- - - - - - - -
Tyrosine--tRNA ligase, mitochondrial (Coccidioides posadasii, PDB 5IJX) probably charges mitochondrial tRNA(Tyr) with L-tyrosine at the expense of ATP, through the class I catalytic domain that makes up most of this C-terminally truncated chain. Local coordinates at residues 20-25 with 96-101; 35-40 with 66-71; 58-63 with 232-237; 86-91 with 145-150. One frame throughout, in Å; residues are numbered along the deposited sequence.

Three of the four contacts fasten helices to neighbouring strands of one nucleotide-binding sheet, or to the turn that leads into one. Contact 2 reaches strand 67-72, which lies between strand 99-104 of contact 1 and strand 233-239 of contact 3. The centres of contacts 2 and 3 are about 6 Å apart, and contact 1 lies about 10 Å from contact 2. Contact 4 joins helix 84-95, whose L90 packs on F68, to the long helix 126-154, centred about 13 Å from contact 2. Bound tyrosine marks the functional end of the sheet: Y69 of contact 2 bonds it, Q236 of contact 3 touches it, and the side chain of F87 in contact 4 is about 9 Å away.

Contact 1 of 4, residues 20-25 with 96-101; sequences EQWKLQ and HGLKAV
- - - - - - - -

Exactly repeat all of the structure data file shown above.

Tyrosine--tRNA ligase, mitochondrial (Coccidioides posadasii, PDB 5IJX) probably charges mitochondrial tRNA(Tyr) with L-tyrosine at the expense of ATP, through the class I catalytic domain that makes up most of this C-terminally truncated chain. Local coordinates at residues 20-25 with 96-101; 35-40 with 66-71; 58-63 with 232-237; 86-91 with 145-150. One frame throughout, in Å; residues are numbered along the deposited sequence.

Three of the four contacts fasten helices to neighbouring strands of one nucleotide-binding sheet, or to the turn that leads into one. Contact 2 reaches strand 67-72, which lies between strand 99-104 of contact 1 and strand 233-239 of contact 3. The centres of contacts 2 and 3 are about 6 Å apart, and contact 1 lies about 10 Å from contact 2. Contact 4 joins helix 84-95, whose L90 packs on F68, to the long helix 126-154, centred about 13 Å from contact 2. Bound tyrosine marks the functional end of the sheet: Y69 of contact 2 bonds it, Q236 of contact 3 touches it, and the side chain of F87 in contact 4 is about 9 Å away.

Contact 1 of 4, residues 20-25 with 96-101; sequences EQWKLQ and HGLKAV